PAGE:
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- Tax lots include all transactions involving a particular security in a portfolio (dates of purchase and sale, cost basis, sale price).
- When deciding what assets to sell and when in a tax year, an investor can think in terms of tax lots.
- It is especially important to consider how you choose to calculate capital gains and losses and how taxes will be charged on those investments based on your choice of cost basis method.
A series of tax bills, topped off by the Tax Cuts and Jobs Act (TCJA) of 2017, have recently given investors a great chance to save money on long-term capital gains and dividends. The best way to maximize the benefits of these changes is to use tax losses in managing your investment purchases and sales, and to report that income to the Internal Revenue Service (IRS).
For tax purposes, the amount of securities purchased in one transaction constitutes a “lot.” In a tax lot, all transactions involving a certain security are recorded (dates of purchase and sale, cost basis, sale price) and their tax implications. An investor can lower his or her tax liability by considering tax lots when making strategic decisions about which assets to sell and when.
What are the current tax rates?
As of the date of this article, Congress is proposing significant changes to these rates that could increase them. The current rates were instituted by the Tax Cuts and Jobs Act and are expected to remain in place until 2022. It is important to stay abreast of these proposals for tax planning purposes if passed in its current form. You can find the latest information on the Tax Foundation website.
Those who earn over $445,850 in income in 2021 will be subject to a 20% tax on long-term capital gains; those filing jointly will be subject to a $501,600 tax. Those who earn between $40,400 and $445,850 ($80,800 and $501,600 for couples) are subject to a 15% tax rate, while those earning under these minimums are subject to a 0% tax rate. A filer must have owned the investment for at least one year in order to qualify for these rates.
In the Act, seven income tax brackets were established, ranging from 10% for low-income earners to 37% for top earners. Short-term capital gains, long-term capital gains, and dividends are taxed based on your tax bracket. Below you will find out how your dividends, short-term capital gains, and long-term capital gains will be taxed.
Taxpayers with higher incomes may have to pay an additional 3.8% net investment income tax on top of the rates listed in the table.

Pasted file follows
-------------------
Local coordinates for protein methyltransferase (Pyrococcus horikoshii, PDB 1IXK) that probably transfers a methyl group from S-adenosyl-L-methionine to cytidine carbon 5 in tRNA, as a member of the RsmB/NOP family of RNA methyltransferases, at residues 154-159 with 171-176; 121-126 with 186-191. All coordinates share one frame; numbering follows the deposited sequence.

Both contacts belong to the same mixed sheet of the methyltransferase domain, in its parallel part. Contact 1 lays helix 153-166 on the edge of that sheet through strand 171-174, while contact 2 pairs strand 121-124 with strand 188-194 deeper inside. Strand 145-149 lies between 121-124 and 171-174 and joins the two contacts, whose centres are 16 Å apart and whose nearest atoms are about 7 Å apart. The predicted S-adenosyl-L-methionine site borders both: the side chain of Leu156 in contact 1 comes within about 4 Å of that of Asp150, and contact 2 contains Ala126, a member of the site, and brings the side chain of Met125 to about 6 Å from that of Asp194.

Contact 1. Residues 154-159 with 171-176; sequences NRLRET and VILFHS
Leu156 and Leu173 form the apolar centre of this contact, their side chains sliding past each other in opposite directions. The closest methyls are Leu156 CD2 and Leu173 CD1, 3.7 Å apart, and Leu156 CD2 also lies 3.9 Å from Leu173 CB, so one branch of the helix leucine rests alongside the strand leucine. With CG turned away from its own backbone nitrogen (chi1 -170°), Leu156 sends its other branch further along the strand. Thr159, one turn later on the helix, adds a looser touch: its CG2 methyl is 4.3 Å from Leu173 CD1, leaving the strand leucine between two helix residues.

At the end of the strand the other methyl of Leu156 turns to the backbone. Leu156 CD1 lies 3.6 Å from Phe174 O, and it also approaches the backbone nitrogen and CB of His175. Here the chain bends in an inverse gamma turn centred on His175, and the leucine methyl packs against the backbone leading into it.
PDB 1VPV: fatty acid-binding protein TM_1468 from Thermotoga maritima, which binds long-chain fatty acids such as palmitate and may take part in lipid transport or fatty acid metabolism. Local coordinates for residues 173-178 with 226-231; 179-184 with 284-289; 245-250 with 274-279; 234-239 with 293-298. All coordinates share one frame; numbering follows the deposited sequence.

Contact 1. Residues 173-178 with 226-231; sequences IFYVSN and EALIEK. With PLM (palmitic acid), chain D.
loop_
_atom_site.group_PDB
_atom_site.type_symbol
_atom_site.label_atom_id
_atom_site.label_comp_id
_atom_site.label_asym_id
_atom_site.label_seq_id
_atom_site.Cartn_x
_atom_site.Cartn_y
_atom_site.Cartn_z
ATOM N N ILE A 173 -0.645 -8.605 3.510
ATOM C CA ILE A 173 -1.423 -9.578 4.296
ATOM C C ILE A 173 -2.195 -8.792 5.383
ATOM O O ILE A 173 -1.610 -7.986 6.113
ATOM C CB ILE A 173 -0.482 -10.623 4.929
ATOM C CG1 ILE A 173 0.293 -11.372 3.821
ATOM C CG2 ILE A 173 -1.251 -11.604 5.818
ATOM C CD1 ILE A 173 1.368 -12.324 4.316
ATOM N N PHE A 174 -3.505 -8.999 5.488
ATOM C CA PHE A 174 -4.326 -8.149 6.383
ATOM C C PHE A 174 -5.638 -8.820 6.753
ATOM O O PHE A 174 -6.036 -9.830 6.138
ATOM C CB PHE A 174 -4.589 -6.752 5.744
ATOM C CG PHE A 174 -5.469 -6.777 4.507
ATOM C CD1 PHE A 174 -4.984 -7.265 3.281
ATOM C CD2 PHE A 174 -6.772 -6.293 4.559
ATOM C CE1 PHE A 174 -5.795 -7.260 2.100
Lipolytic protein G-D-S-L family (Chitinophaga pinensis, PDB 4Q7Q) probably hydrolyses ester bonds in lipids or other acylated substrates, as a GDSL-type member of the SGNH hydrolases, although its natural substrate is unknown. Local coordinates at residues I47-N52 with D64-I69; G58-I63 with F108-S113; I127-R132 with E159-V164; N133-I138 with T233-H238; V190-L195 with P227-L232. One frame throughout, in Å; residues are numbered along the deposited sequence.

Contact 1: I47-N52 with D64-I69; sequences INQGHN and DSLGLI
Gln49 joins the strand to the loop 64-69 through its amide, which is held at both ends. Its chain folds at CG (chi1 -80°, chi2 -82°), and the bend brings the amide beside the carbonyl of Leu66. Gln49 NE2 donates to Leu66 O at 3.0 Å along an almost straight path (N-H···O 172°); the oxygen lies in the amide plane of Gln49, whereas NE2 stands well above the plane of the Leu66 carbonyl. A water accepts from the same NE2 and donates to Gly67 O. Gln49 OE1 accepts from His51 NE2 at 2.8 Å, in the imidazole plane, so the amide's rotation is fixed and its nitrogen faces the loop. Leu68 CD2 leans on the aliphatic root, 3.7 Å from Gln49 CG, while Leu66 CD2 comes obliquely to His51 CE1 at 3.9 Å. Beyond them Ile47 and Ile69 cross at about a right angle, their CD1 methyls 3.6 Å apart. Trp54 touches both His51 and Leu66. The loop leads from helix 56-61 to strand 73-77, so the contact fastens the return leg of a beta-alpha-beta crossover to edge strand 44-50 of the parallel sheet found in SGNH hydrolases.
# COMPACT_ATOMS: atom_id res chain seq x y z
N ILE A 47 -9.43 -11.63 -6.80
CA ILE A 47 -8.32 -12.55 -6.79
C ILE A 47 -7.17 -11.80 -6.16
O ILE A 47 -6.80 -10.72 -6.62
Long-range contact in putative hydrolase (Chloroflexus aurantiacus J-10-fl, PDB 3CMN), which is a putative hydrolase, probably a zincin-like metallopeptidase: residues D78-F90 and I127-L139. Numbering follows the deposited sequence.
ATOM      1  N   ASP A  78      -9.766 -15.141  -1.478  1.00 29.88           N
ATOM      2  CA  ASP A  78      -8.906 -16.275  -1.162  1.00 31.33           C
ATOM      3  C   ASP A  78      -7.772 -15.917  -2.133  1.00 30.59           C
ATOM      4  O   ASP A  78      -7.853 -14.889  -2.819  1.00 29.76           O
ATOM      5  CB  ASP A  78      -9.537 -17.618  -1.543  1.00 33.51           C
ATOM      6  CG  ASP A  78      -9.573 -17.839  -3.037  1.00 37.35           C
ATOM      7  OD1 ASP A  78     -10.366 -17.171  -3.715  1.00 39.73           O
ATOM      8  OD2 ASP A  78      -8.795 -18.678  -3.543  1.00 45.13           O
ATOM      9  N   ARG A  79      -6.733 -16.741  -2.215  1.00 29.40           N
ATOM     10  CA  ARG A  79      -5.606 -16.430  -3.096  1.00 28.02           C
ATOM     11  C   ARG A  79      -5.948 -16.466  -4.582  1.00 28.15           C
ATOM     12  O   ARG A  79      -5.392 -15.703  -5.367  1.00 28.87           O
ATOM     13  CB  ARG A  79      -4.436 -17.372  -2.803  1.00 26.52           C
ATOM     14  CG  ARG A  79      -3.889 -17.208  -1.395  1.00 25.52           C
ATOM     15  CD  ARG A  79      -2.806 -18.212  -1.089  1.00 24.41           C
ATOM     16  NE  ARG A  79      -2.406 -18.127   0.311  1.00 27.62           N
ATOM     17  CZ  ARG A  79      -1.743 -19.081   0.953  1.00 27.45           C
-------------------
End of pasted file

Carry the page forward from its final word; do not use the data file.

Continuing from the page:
This chart illustrates that short-term capital gains receive the worst tax treatment and should be avoided if possible. Note that qualified dividends are the only ones that qualify for the reduced tax rate. Unless the dividend is received on a security held at least 60 days during the 121-day period beginning 60 days before the ex-dividend date, the reduced rate will not apply.
Gains and Losses: How to Report
For tax purposes, Form 1099-DIV separates ordinary dividends from qualified dividends. The form called Schedule D-Capital Gains and Losses asks you to keep track of the original cost basis of the securities you acquired in order to report short-term and long-term gains for the year.
The short-term gain and loss are netted first, followed by the long-term gain and loss netted. In order to calculate your overall capital gains, you must be careful not to violate the wash-sale rule, which prevents you from claiming a loss if you bought the same security within 30 days.
Taking advantage of tax lots
When you sell shares, you should understand how your cost basis affects capital gains and losses.
- According to FIFO, the first one to arrive is the first one to leave
- A method based on average costs
- Specified-share method
In order to calculate the value of individual stocks and bonds, you can use:
- Last in, first out (LIFO)
- Method of specific shares
In most software packages, the default FIFO method is used, and it is convenient for tracking costs. Selecting specific tax lots is about minimizing your gains when compared to those standard FIFO or LIFO methods. This is what it means to select specific tax lots.
Consider, for example, a two-year period during which you purchased the following stock in the 32% tax bracket.
A long-term gain of $20,000 would result from selling the 800 shares you purchased two years ago under the FIFO method, resulting in a tax bill of $3,000. Even if you held your most expensive shares for a short period of time, you may be able to sell your most expensive shares first, and still have a lower tax bill of $2,140 if you choose to sell a specific tax lot.
If you keep accurate records and sell your highest-cost positions first, tracking securities by tax lot is an excellent way to minimize the taxes you owe on your gains.
Tax minimization methods include:
- In general, avoid short-term gains. However, if the cost of the new position is lower, selling it first can sometimes be a good idea.
- Stocks and funds with high turnover cost you more in commissions, transaction costs, and tax liabilities. If you plan to trade a lot, make sure that every decision is tax-efficient.
- Invest in tax-managed funds. These funds are structured to minimize taxes for investors. Their managers invest in the same stocks as other funds, but spend less time buying and selling within the fund to minimize year-end distributions of capital gains.
- Losses can be harvested and used to offset future gains. Make sure your losses carry forward to future years.
When you sell a security, you can determine your gain or loss in a variety of ways. It is important to choose a method that works for you and stick with it. While first-in, first-out might be the simplest method to calculate and track, it might not always be the best method.
Your broker or custodian should acknowledge your selling instructions in writing if you use the specific-shares method.